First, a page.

Garden Clippings for November 10, 2018
All those fallen leaves. Kids love them. We adults have a love/hate relationship with leaves. We love the looks of them and we appreciate the positive role they play in nature, but the job of cleaning them up is often overwhelming.
Those of us who dutifully rake up leaves, bag them and put them on the curb may think we are doing our positive bit for the environment. Maybe yes, but maybe no.
All those bags, whether paper or plastic, require energy to be manufactured, and will be tossed in the landfill after their single use. The truck that picks up your bags of leaves requires diesel fuel to run and emits exhaust out of its tailpipe. Once the bags are opened and spread over the city’s composting facility, more machinery is required to toss and turn the product.
A wiser solution may be found in your backyard. Composting your own fallen leaves is not difficult and only requires a bit of space and some of your own personal energy.
Start by gathering leaves and putting them in a long hedgerow. Shred the leaves into smaller pieces by running over them with the mower or putting them through a commercial shredder.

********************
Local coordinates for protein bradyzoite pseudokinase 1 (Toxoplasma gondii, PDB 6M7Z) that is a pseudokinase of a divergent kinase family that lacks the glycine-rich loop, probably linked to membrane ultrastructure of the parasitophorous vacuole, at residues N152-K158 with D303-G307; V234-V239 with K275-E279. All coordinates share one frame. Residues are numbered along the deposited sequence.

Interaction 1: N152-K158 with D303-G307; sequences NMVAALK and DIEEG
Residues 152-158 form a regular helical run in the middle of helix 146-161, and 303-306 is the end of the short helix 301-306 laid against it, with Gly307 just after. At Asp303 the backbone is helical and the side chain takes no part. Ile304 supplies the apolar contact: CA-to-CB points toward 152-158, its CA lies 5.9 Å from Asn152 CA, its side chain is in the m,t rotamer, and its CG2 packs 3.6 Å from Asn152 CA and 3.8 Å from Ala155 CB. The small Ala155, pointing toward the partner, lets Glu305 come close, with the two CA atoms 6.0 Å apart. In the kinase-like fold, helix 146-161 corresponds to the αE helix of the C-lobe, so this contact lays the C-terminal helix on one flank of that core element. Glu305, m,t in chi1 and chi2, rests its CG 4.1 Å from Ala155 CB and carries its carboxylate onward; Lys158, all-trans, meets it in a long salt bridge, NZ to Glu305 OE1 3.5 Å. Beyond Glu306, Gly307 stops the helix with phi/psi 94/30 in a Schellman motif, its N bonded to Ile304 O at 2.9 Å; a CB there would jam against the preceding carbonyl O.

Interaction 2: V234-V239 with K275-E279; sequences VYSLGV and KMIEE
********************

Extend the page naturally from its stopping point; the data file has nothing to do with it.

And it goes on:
If possible, mix several leaf types together. Maple, Elm, Birch, Willow, Ash and Locust will compost quickly, while Poplar, Linden and Sycamore will take a little longer. Oaks are slow. Mixing them all together will speed up the process.
Once the leaves have been shredded into smaller pieces, put down a bed of leaves about 4 inches. Add a thin layer of compost accelerator and add another 4 inches of leaves followed by another layer of accelerator.
Don’t be fussy with your accelerator. Manure would be superb, but any nitrogen rich material will do the trick. Good topsoil, last year’s compost, kitchen waste or granular organic fertilizer are good options. Don’t use sawdust as an accelerator although small amounts can be added to your leaf pile.
The ideal pile of compost ought to be sizable, at least 2 cubic yards. That’s about 20 wheelbarrow loads or about the size of a washer/dryer combo. The ideal ratio of fresh leaves and accelerator is about 5 to 1. If your compost heap consists of the right ingredients it will generate heat and will quickly turn to nutrient rich organic material.
Two other ingredients are required to make compost: water and oxygen. During the few months before winter, we usually get enough rain, but if we get a dry spell, add water. The easiest way to add oxygen is to physically turn the pile. Use a pitchfork or shovel to mix and turn the brew as often as you’d like, up to twice a week.
If all goes according to the textbook, you can transform leaves into finished compost in a month. Realistically, you can expect to reap the rewards of your efforts in spring. If you have the energy, go outside a few times in mid winter to turn the heap. A good compost pile will not freeze but will generate heat all winter.